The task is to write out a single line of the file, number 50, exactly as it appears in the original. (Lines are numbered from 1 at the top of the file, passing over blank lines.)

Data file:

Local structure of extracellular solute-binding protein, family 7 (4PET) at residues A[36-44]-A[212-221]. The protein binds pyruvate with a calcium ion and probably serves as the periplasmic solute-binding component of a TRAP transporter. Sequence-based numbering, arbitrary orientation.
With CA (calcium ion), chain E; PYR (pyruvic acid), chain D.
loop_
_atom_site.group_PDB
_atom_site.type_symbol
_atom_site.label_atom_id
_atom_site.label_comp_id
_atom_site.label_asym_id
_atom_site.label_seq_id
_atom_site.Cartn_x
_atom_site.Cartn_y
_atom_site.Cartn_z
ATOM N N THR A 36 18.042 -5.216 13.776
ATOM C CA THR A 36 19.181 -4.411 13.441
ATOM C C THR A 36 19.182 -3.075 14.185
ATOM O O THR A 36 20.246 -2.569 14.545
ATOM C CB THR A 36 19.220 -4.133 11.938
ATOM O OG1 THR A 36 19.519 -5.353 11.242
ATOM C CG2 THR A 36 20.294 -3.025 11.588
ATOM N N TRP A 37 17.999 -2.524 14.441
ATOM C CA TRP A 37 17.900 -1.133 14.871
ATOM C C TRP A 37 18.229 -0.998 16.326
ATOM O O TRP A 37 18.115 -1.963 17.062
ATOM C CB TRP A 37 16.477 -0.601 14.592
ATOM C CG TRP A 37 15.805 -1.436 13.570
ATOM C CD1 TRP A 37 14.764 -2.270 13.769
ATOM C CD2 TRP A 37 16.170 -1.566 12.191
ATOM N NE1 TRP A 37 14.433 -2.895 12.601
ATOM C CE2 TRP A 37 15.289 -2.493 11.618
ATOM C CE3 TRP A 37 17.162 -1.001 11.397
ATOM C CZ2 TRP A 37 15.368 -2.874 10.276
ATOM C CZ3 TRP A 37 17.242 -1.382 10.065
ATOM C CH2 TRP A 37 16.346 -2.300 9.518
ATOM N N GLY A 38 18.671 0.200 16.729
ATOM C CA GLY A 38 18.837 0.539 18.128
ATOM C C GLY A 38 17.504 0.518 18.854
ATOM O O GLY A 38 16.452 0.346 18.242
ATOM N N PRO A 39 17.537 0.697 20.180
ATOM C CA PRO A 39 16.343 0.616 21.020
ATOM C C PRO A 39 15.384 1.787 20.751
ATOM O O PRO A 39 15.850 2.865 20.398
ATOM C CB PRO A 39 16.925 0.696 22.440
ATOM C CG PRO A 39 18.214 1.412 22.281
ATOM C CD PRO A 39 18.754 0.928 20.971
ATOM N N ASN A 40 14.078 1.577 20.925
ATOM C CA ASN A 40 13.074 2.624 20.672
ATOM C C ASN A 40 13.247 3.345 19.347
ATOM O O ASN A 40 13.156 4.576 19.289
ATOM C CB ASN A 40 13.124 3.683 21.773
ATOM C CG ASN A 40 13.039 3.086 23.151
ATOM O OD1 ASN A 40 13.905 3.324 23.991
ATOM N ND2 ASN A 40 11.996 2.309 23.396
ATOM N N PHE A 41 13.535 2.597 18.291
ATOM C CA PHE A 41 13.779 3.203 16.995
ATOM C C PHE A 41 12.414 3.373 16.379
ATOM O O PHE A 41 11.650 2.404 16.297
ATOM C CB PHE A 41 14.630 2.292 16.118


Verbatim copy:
ATOM C CG ASN A 40 13.039 3.086 23.151